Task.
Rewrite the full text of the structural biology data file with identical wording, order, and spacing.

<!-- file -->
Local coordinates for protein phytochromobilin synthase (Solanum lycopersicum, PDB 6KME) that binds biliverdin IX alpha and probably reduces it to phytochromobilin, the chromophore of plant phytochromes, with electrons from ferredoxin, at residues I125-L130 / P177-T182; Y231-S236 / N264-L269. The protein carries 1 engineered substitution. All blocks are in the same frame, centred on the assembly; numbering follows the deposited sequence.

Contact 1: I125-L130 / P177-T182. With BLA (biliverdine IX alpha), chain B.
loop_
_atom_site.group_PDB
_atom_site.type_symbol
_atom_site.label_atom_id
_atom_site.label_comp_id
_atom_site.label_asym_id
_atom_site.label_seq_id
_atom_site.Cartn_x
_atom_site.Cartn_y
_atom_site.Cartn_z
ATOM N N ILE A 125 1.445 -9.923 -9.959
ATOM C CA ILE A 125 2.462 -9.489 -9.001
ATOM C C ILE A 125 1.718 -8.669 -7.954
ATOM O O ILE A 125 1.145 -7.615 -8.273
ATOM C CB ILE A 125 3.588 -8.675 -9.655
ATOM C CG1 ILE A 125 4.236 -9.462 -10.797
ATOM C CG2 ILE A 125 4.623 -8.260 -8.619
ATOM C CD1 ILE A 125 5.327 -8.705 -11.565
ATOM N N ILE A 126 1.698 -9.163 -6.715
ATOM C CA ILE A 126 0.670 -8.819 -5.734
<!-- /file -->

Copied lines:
Local coordinates for protein phytochromobilin synthase (Solanum lycopersicum, PDB 6KME) that binds biliverdin IX alpha and probably reduces it to phytochromobilin, the chromophore of plant phytochromes, with electrons from ferredoxin, at residues I125-L130 / P177-T182; Y231-S236 / N264-L269. The protein carries 1 engineered substitution. All blocks are in the same frame, centred on the assembly; numbering follows the deposited sequence.

Contact 1: I125-L130 / P177-T182. With BLA (biliverdine IX alpha), chain B.
loop_
_atom_site.group_PDB
_atom_site.type_symbol
_atom_site.label_atom_id
_atom_site.label_comp_id
_atom_site.label_asym_id
_atom_site.label_seq_id
_atom_site.Cartn_x
_atom_site.Cartn_y
_atom_site.Cartn_z
ATOM N N ILE A 125 1.445 -9.923 -9.959
ATOM C CA ILE A 125 2.462 -9.489 -9.001
ATOM C C ILE A 125 1.718 -8.669 -7.954
ATOM O O ILE A 125 1.145 -7.615 -8.273
ATOM C CB ILE A 125 3.588 -8.675 -9.655
ATOM C CG1 ILE A 125 4.236 -9.462 -10.797
ATOM C CG2 ILE A 125 4.623 -8.260 -8.619
ATOM C CD1 ILE A 125 5.327 -8.705 -11.565
ATOM N N ILE A 126 1.698 -9.163 -6.715
ATOM C CA ILE A 126 0.670 -8.819 -5.734